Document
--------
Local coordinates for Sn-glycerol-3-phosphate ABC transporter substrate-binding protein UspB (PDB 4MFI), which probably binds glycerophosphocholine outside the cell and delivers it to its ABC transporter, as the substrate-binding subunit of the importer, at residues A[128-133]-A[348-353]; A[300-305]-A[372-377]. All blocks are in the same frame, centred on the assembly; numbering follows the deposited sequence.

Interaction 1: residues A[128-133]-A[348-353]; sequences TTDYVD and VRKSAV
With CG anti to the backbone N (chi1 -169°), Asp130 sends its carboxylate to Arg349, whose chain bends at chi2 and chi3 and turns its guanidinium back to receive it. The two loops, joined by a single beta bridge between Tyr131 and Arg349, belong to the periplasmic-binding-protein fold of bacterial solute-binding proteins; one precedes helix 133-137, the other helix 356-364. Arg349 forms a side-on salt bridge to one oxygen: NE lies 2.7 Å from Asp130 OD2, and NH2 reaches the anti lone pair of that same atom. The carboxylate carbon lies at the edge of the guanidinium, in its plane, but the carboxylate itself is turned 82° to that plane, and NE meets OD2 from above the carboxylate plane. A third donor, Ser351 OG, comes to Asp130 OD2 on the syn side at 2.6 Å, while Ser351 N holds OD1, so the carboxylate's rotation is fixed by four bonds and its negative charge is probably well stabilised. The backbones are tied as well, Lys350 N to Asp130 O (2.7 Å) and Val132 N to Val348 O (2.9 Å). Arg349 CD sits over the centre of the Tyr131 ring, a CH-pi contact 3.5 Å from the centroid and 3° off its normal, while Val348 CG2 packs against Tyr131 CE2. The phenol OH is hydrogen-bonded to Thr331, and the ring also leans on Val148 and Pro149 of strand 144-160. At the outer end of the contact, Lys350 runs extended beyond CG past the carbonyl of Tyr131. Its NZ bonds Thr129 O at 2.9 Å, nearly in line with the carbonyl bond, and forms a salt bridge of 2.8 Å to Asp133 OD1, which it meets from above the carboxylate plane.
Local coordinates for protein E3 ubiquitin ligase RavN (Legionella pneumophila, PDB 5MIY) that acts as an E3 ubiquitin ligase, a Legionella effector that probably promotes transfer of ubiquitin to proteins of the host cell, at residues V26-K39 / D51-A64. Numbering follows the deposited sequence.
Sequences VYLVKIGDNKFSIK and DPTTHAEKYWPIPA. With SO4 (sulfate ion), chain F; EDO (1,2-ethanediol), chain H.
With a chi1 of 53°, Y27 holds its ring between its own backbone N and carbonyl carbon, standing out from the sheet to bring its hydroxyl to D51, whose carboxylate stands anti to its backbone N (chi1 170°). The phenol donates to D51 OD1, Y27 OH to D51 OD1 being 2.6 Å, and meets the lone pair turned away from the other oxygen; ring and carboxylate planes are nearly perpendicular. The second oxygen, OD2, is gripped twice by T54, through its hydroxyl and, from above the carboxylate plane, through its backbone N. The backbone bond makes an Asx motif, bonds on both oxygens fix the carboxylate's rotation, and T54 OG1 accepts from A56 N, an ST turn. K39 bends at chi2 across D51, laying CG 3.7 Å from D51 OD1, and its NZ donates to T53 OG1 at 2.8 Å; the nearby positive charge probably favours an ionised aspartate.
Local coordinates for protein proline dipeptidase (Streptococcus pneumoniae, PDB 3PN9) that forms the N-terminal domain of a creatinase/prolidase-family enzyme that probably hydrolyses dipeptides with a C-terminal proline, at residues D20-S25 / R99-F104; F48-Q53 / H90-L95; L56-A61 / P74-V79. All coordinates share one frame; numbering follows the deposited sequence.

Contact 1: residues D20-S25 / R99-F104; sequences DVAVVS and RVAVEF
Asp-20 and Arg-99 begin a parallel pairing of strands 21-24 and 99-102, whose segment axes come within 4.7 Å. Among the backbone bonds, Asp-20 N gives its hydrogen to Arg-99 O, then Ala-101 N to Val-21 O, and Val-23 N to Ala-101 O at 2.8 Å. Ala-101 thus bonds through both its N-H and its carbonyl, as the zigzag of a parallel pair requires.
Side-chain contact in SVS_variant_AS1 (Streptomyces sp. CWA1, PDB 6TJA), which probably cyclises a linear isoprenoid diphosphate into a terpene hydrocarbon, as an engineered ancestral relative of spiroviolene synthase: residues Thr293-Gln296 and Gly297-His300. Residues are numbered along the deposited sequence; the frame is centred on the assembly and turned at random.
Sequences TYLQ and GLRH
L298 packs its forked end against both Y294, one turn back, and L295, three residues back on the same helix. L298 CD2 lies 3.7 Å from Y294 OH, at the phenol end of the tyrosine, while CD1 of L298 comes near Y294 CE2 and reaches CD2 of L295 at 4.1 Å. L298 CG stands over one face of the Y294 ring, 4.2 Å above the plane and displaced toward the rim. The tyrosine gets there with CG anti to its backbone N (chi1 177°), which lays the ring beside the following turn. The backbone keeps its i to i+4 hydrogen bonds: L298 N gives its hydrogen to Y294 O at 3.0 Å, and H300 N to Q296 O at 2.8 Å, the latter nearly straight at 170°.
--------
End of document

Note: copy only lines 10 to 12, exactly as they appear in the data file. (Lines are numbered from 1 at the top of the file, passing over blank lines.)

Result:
Side-chain contact in SVS_variant_AS1 (Streptomyces sp. CWA1, PDB 6TJA), which probably cyclises a linear isoprenoid diphosphate into a terpene hydrocarbon, as an engineered ancestral relative of spiroviolene synthase: residues Thr293-Gln296 and Gly297-His300. Residues are numbered along the deposited sequence; the frame is centred on the assembly and turned at random.
Sequences TYLQ and GLRH
L298 packs its forked end against both Y294, one turn back, and L295, three residues back on the same helix. L298 CD2 lies 3.7 Å from Y294 OH, at the phenol end of the tyrosine, while CD1 of L298 comes near Y294 CE2 and reaches CD2 of L295 at 4.1 Å. L298 CG stands over one face of the Y294 ring, 4.2 Å above the plane and displaced toward the rim. The tyrosine gets there with CG anti to its backbone N (chi1 177°), which lays the ring beside the following turn. The backbone keeps its i to i+4 hydrogen bonds: L298 N gives its hydrogen to Y294 O at 3.0 Å, and H300 N to Q296 O at 2.8 Å, the latter nearly straight at 170°.